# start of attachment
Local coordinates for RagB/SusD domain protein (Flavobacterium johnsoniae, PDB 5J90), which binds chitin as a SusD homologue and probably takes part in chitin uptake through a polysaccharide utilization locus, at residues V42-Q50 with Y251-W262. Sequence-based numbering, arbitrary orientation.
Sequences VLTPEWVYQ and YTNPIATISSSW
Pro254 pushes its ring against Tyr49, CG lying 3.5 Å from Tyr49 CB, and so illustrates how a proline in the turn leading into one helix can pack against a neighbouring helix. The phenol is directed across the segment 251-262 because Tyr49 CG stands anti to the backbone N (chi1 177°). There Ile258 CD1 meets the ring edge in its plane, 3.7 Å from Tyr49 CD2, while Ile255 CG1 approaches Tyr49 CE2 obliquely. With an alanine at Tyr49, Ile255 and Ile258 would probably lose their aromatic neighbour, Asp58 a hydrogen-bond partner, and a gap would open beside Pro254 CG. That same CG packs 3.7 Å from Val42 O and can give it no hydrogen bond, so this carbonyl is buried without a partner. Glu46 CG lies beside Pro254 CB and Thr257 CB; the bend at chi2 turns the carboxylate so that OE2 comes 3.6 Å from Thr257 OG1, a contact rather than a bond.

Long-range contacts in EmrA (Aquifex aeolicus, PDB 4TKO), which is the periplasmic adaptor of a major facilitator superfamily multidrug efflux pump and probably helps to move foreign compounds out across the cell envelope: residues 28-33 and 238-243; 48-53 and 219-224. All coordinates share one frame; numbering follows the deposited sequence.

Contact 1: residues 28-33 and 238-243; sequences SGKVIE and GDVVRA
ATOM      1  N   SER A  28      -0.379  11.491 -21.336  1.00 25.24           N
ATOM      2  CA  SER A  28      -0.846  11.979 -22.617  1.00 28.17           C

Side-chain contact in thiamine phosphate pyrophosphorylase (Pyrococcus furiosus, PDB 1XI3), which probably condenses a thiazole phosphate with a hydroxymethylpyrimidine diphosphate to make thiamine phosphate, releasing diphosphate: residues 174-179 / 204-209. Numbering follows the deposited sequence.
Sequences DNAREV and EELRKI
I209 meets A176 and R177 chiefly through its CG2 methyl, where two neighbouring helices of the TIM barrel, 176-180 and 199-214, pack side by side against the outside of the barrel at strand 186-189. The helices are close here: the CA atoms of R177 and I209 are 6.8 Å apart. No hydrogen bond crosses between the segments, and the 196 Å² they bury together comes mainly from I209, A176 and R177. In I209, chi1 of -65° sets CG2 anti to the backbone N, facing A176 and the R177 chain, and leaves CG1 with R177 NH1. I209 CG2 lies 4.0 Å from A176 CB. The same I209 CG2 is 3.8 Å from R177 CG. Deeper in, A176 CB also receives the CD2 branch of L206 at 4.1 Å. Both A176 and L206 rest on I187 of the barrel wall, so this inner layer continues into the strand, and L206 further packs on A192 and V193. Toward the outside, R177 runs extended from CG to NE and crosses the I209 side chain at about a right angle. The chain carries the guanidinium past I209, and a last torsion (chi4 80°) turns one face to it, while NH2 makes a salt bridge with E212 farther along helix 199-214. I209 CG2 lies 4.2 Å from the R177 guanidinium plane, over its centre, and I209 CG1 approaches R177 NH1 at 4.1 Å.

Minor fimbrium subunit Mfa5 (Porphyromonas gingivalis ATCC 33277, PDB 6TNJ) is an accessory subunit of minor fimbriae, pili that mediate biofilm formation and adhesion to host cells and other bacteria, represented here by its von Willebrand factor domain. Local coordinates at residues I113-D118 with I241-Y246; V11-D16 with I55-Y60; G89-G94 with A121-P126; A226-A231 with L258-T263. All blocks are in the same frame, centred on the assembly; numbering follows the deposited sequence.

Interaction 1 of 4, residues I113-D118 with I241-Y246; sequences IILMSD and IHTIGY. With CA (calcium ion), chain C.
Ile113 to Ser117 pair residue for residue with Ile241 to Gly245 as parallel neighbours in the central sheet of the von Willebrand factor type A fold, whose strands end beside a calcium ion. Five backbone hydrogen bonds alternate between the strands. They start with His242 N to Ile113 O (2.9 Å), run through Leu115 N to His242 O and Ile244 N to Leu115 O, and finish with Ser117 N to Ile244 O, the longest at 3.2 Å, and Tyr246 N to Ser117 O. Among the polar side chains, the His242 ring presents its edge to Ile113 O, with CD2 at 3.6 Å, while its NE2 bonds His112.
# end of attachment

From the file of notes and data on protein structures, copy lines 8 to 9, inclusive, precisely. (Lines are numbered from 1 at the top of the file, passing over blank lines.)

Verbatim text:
Side-chain contact in thiamine phosphate pyrophosphorylase (Pyrococcus furiosus, PDB 1XI3), which probably condenses a thiazole phosphate with a hydroxymethylpyrimidine diphosphate to make thiamine phosphate, releasing diphosphate: residues 174-179 / 204-209. Numbering follows the deposited sequence.
Sequences DNAREV and EELRKI